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The Lobelias

August 18, 2020

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Lobelia. 

I knew the word referred to a flower, though I was, for some reason, thinking lobelias were the kind of flowers you can buy at a greenhouse to plant every year in a hanging basket.  I wasn’t thinking they’re wild flowers.  I had never seen a lobelia: not in a basket, not in the woods.

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The Old Man of the Woods

July 28, 2020

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I had cut the grass last Friday and started my walk out at the Navarino Wildlife Area a bit tired out and without a lot of enthusiasm.  I stopped to chill with some mushrooms who have started to appear.  The trail I took turned out to be one of the lovely dead-end trails at Navarino, the first of two I explored Friday, the second also being a previously flooded trail that had dried up enough to walk on.  The second trail had, interestingly enough, been cleared using some kind of lawn mowing beast.  Why the Navarino authorities cleared a dead-end trail is a mystery to me.  Maybe they didn’t know it was a dead end.  It’s not like it’s on a map.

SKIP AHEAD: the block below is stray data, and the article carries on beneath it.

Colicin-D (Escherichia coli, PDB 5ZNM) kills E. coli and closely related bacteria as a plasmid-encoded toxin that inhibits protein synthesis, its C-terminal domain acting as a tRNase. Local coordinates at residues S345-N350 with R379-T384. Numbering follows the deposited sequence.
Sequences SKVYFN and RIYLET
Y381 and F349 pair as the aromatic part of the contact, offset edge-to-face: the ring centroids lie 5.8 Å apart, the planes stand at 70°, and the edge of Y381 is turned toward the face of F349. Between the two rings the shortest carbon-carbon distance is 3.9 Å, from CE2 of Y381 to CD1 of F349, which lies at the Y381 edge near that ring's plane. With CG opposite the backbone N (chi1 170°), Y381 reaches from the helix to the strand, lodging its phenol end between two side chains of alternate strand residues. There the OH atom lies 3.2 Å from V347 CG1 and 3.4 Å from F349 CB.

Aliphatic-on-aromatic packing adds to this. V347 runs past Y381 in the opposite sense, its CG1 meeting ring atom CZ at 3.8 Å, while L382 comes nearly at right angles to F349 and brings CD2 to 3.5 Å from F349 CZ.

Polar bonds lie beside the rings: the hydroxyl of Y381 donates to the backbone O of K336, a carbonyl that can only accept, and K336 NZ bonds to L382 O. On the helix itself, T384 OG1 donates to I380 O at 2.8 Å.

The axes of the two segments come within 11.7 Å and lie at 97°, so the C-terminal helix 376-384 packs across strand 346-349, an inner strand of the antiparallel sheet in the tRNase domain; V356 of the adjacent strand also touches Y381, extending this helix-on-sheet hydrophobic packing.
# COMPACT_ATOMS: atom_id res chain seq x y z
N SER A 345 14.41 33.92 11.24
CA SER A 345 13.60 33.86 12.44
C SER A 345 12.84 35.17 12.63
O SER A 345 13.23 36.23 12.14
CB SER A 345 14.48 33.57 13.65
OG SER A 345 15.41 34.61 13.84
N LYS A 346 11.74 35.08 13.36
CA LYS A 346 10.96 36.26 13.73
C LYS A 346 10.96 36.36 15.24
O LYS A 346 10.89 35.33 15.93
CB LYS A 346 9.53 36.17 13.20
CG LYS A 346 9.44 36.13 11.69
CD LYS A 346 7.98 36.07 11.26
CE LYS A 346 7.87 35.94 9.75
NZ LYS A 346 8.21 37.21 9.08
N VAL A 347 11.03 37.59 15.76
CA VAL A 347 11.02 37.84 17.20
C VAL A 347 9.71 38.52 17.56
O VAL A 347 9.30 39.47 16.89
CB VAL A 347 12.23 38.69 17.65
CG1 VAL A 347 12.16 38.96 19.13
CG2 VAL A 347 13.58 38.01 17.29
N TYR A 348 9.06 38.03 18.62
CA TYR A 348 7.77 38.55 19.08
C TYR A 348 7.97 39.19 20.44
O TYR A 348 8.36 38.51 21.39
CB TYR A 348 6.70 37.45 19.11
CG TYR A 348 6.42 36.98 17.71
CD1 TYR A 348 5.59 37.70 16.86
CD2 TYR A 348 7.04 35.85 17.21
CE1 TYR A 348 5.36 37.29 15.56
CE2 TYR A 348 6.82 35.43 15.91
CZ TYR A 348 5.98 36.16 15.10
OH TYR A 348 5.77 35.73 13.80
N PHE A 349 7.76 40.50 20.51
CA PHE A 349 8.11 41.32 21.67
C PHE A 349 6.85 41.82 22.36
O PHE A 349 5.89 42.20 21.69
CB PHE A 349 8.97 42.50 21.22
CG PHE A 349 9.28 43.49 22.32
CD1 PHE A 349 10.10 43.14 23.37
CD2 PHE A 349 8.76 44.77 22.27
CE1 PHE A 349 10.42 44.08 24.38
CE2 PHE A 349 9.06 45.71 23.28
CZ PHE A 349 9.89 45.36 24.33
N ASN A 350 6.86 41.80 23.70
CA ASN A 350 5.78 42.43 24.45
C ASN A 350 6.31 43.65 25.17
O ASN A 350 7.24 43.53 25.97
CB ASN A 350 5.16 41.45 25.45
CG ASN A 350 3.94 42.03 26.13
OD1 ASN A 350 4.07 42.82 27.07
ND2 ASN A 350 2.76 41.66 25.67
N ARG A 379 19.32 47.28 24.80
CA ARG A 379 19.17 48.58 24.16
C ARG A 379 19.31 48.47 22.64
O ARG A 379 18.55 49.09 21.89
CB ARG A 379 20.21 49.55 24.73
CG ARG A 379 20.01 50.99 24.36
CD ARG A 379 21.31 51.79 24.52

There were lots of mushrooms freshly sprouting.  Those on the first dead end trail had red brown caps.  They were fairly large for being so young, and their stems were barely visible since they were still pushing up from layers of leaves.  I wanted a picture of the whole mushroom (not just a red cap), so I knelt down in the mud to remove a leaf or two from it, and reached down with the camera to about a half an inch from the mushroom, so the camera could see under the mushroom.  The stem, I discovered, had the texture of a sponge.  Which, after a long search back at home, was the only thing that eventually helped me identify it.  It has recently been given a great new name: exsudoporous frostii, because its molecular make-up accounts for one feature that makes it stand apart from its previous family: it exudes amber droplets from its pores.  Hence the name exsudoporous.  Only three other species have been identified in the world in this new family of boletus mushrooms.  The weird skin on the stem of the mushroom bruises easily and turns blue. Its previous name, boletus frostii, was given to it by a Unitarian pastor in honor of his mushroom scientist friend, Charles Christopher Frost, who had published a survey of bolete mushrooms in New England in 1874.  Frost, to return the favor, named one of the mushrooms in his survey after his friend.